Duties may look like attractive, simple mechanisms to protect domestic interests. But they’re a very expensive way to retain jobs
By Sylvain Charlebois
Atlantic Institute for Market Studies
The ugly face of protectionism is slowly making its way across the globe. With trade wars looming on several fronts, including in the agri-food sector, Canada’s federal government seems resolved to lose.
Bill Morneau is obviously an influential figure in Prime Minister Justin Trudeau’s cabinet, but he’s no finance minister – despite his title. Given the budget he presented last week, he may be more of a social justice enabler.
Supporting more diversity, equality and inclusiveness is obviously critical to the betterment of our society, but most Canadians expect more from a finance minister.
The budget offered anything but. There were no plans to balance the books and, most importantly, there were no mitigating strategies to deal with a floundering global trade environment.
Few details were given on the government’s plan to deal with the possible demise of the North American Free Trade Agreement (NAFTA), based on U.S. President Donald Trump’s “America First” policy. And there were no plans outlined in the budget to circumvent broader trading challenges.
The United States announced last week that it’s considering new trade restrictions, including a 25 per cent tariff on imported steel and a 10 per cent duty on aluminum. This could be the beginning of a trade war, embraced by Trump.
Despite recent trade deals signed by Canada, the world seems at odds with open trading and instead many countries want to protect their domestic markets.
Agriculture and food are often considered the most vulnerable and sensitive sectors when it comes to trade barriers. They make easy targets. Trade barriers can make a significant dent in an economy almost instantly and consumers are often affected the most.
Most economists see trade as an absolute good – until politicians get involved. Trump clearly sees trade as a zero sum game. Some win while others lose. But Canada can’t win many trade wars, especially not with the U.S.
We’re already witnessing how a trade war could affect the Canadian agri-food sector. Canadian pulse farmers are bracing for major trading headwinds with India. Some political opponents link Trudeau’s recent visit to India with its decision to increase its tariff on chickpeas from 44 to 60 per cent overnight. This comes after India introduced a variety of other tariffs on pulse crops, including lentils, peas and chickpeas, in the past few months. Canadian pulse exports to India alone are worth well over $1 billion and growing – until now.
This could easily escalate further and affect other sectors of Canada’s agri-food economy. More governments in Europe, South America and elsewhere are reducing their exposure to international markets. Doing so reduces risks for those countries and makes managing the economy more simple.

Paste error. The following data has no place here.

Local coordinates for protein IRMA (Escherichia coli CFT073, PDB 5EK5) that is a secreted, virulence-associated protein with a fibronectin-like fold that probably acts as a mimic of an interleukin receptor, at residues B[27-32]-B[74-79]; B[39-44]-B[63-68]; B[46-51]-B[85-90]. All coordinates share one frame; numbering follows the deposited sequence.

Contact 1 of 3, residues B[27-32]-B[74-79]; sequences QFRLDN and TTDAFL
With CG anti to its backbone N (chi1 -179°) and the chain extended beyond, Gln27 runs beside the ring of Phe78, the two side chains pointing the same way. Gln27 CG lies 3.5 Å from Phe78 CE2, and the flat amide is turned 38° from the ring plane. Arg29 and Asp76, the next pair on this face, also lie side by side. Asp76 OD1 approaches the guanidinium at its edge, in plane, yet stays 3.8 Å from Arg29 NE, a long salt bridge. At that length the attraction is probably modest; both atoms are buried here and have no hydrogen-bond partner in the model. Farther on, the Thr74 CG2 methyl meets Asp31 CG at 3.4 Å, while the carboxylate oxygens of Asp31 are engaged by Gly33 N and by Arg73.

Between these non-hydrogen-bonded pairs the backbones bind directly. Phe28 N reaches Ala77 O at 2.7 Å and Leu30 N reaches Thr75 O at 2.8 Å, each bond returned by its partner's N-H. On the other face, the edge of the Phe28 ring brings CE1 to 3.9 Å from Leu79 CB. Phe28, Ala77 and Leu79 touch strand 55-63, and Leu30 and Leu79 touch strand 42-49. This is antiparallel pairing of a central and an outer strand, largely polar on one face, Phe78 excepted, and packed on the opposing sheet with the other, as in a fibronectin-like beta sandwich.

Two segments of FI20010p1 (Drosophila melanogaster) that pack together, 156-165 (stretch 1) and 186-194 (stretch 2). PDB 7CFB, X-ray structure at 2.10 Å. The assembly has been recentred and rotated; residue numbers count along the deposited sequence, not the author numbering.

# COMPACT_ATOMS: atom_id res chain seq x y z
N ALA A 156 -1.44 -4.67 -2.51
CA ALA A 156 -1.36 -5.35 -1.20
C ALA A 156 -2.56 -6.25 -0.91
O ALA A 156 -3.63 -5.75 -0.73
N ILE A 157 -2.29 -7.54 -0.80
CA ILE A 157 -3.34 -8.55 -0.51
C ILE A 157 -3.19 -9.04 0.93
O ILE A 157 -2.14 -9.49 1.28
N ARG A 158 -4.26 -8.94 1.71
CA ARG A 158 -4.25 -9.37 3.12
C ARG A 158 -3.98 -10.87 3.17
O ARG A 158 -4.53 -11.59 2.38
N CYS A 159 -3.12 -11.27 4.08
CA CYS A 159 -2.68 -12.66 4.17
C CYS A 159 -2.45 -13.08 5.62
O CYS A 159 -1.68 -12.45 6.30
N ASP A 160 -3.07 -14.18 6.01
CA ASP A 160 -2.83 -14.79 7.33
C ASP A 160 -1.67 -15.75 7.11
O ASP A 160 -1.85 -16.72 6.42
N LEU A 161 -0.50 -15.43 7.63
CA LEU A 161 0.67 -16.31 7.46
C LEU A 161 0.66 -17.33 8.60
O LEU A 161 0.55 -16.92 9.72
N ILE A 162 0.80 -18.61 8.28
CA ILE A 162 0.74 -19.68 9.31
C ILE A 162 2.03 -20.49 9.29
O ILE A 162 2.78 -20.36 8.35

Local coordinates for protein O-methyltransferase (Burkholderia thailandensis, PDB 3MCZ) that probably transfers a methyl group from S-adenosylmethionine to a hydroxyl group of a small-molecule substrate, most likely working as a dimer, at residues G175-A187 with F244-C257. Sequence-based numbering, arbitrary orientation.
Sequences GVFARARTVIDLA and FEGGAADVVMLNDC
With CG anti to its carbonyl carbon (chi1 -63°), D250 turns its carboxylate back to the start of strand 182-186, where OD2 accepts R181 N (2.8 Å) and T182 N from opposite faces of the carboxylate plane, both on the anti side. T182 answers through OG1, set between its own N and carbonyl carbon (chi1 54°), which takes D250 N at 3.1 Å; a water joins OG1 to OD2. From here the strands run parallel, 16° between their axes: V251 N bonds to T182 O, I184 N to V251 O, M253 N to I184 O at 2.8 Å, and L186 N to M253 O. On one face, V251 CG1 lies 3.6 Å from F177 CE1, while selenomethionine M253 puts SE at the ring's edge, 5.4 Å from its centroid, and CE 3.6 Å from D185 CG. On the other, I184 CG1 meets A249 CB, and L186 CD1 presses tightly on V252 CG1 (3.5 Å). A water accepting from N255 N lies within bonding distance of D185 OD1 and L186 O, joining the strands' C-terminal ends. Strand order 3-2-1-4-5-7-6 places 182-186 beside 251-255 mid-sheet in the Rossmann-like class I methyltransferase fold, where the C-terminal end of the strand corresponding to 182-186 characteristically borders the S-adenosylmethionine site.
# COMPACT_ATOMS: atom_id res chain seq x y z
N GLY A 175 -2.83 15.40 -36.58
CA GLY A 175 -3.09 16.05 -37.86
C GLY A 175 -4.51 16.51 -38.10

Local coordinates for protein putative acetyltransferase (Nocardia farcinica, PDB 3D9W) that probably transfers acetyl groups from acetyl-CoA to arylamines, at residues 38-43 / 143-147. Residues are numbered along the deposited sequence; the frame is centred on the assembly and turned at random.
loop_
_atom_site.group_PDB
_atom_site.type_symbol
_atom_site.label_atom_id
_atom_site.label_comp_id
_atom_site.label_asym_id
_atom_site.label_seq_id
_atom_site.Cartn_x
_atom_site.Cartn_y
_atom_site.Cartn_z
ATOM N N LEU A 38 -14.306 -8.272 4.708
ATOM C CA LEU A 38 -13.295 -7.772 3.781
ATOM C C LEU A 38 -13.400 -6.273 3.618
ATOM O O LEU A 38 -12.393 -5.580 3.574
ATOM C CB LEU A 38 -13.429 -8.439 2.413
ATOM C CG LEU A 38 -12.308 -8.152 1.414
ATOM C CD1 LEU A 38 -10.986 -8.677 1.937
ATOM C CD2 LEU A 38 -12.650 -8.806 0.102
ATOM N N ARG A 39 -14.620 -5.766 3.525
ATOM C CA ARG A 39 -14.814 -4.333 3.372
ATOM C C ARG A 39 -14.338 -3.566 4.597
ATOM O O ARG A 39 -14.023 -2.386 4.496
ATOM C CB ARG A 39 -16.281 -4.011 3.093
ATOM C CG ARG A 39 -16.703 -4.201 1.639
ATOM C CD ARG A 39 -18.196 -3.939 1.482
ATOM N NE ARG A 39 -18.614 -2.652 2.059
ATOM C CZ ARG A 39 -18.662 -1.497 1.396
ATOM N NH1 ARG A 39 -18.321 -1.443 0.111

But trade wars can backfire. Protectionist policies support inefficiencies, which ultimately hurt consumers. Trade barriers make economies weaker and less competitive over time.
Duties may look like attractive, simple mechanisms to protect domestic interests. But they’re a very expensive way to retain jobs.
Canada doesn’t have an immaculate record on this front. This nation applies heavy duties on many imports, such as dairy products, poultry and eggs. These duties are embedded into our supply management regime, which is one of the most protectionist policies in the world. In some cases, duties exceed 300 per cent.
Most countries place duties on a variety of food products, but Canada goes even further by enabling and controlling domestic production with quotas. We’re the only western economy still doing it. And it’s awkward to ask trading partners for exemptions on certain sectors.
We need to be more aware of how intertwined our economies are. Duties in one sector will affect the ability of other sectors to trade. It’s difficult to link steel and aluminum with dairy, poultry and eggs, but at negotiations like those for NAFTA, everything is on the table.
This protectionist behaviour could easily worsen and that spells trouble for an open economy like ours. Given our abundance of resources and knowledge, we have plenty to share. Almost 60 per cent of our economy is trade-driven.
Morneau’s budget shortchanged Canadian taxpayers by focusing on equality. The lack of focus on what really matters means Canadians should not be shocked if Ottawa is utterly unprepared to deal with Washington’s trade wrath.
Upholding equity values is undoubtedly noble. But the government could fall short on its social promises if it runs out of cash as the economy flounders.
Sylvain Charlebois is dean of the Faculty of Management and a professor in the Faculty of Agriculture at Dalhousie University, Senior Fellow with the Atlantic Institute for Market Studies, and author of Food Safety, Risk Intelligence and Benchmarking, published by Wiley-Blackwell (2017).
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